Co-Generation Plant

Co-Generation Plant

Recurso de Redução da Emissão de Gases de Efeito EstufaConservação de Energia

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Princeton's co-generation plant, which began operating in 1996, provides electricity, steam, and chilled water to power, heat, and cool the buildings on campus. The plant burns primarily natural gas with ultra-low-sulfur diesel fuel as a backup to make steam for heating and approximately half of the electricity used on campus. In a typical power plant, exhaust heat made during the electricity generation process escapes in large quantities, leading to an efficiency of only 25 to 45 percent. Princeton's co-generation plant captures this exhaust and then uses it to provide heat to the campus, creating a process that is between 70 and 80 percent efficient. The University is committed to measurable greenhouse gas reduction through local verifiable action and no purchase of offsets. Princeton's goal is to reduce emissions to 1990 levels by year 2020 even while expanding square footage of buildings on campus.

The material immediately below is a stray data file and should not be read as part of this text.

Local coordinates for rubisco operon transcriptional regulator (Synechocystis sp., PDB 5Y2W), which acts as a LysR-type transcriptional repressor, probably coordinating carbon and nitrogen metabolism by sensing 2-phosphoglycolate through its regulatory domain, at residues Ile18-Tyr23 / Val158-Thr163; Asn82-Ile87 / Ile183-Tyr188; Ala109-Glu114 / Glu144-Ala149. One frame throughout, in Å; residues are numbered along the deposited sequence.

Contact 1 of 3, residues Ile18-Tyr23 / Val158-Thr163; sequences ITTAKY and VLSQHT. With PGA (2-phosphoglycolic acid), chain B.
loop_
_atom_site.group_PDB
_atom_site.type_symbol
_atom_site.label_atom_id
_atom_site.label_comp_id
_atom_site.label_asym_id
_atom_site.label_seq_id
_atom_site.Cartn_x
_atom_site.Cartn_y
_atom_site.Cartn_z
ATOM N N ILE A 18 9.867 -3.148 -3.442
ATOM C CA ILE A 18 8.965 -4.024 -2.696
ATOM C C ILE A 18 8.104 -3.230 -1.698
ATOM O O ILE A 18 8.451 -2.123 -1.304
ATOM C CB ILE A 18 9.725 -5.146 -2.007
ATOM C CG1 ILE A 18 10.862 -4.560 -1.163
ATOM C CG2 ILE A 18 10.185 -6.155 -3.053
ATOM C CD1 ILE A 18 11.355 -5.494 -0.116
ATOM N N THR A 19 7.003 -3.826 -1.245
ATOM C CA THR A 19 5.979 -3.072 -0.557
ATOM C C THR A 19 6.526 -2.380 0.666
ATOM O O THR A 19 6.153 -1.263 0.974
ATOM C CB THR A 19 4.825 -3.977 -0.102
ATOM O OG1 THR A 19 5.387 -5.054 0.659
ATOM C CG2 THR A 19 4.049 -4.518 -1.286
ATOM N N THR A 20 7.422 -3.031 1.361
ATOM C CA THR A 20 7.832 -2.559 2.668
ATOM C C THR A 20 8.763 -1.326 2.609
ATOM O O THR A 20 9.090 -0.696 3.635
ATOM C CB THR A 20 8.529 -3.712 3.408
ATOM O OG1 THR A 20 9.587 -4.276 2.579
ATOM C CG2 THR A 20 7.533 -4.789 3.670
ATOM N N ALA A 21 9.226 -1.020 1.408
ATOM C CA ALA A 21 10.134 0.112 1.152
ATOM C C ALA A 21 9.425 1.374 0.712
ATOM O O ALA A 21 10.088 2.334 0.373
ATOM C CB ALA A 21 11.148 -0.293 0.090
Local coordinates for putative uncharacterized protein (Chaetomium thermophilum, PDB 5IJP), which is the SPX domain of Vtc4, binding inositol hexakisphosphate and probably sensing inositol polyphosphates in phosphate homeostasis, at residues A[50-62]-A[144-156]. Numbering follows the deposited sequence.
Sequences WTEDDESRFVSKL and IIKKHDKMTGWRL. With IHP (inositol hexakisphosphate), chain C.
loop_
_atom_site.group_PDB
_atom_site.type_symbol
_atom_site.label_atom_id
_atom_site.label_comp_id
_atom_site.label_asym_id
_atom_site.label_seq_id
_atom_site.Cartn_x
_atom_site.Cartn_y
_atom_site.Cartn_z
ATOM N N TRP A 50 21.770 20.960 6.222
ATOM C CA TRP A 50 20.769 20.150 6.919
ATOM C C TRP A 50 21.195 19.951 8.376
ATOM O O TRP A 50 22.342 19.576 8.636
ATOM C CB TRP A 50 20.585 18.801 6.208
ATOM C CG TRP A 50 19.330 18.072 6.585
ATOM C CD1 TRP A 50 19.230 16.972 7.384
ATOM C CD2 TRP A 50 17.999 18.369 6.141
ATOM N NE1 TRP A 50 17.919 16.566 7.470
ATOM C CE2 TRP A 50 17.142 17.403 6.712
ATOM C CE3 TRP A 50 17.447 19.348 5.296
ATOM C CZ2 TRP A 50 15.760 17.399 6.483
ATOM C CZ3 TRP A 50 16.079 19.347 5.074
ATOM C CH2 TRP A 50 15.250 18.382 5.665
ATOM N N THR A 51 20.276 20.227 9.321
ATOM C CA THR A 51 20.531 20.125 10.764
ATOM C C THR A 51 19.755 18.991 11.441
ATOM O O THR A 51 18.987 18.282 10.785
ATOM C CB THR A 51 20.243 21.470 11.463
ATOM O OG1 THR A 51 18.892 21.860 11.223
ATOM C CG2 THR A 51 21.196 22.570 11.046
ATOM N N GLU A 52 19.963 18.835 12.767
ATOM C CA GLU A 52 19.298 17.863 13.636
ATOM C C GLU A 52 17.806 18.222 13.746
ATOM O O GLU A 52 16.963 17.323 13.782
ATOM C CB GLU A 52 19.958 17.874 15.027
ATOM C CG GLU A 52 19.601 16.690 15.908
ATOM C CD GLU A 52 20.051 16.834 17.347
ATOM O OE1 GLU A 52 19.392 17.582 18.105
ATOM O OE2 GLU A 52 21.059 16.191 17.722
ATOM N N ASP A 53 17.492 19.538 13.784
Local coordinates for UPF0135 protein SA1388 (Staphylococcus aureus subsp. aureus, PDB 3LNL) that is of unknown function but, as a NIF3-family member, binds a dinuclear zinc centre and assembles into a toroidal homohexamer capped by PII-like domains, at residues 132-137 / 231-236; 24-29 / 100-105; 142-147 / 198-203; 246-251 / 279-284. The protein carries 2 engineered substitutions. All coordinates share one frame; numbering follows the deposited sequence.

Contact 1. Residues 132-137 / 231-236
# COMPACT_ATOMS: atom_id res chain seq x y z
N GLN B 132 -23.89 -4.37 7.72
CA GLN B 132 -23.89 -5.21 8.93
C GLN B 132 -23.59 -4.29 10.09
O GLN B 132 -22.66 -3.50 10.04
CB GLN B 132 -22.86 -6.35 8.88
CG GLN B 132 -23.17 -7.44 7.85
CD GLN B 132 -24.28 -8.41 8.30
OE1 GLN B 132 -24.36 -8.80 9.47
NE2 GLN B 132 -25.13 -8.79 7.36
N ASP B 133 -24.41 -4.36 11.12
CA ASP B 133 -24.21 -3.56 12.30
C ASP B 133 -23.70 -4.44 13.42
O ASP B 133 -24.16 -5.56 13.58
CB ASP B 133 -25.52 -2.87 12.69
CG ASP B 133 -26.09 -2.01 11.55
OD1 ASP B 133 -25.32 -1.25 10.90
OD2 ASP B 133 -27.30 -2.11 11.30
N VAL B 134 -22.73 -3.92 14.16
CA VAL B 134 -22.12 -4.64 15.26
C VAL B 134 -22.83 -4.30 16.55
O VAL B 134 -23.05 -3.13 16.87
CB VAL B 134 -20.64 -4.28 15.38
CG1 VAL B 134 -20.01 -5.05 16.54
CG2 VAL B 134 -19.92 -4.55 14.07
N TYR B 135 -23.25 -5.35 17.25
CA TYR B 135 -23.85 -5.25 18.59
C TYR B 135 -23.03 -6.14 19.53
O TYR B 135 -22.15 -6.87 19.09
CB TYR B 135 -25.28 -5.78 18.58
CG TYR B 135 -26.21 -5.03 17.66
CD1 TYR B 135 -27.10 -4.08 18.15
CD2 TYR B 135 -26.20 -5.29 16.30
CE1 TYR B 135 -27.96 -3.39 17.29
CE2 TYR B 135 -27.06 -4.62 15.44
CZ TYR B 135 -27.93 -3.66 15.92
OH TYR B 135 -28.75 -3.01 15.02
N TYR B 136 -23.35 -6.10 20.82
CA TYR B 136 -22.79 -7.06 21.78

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Comments (2)

Great use of technology. The use of low sulfur diesel provides a positive level of redundancy should NG be interrupted .
Love the Green Map!
GM

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Great use of technology. The use of low sulfur diesel provides a positive level of redundancy should NG be interrupted .
Love the Green Map!
GM

-

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Great use of technology. The use of low sulfur diesel provides a positive level of redundancy should NG be interrupted .
Love the Green Map!
GM

-

Great use of technology. The use of low sulfur diesel provides a positive level of redundancy should NG be interrupted .
Love the Green Map!
GM

-
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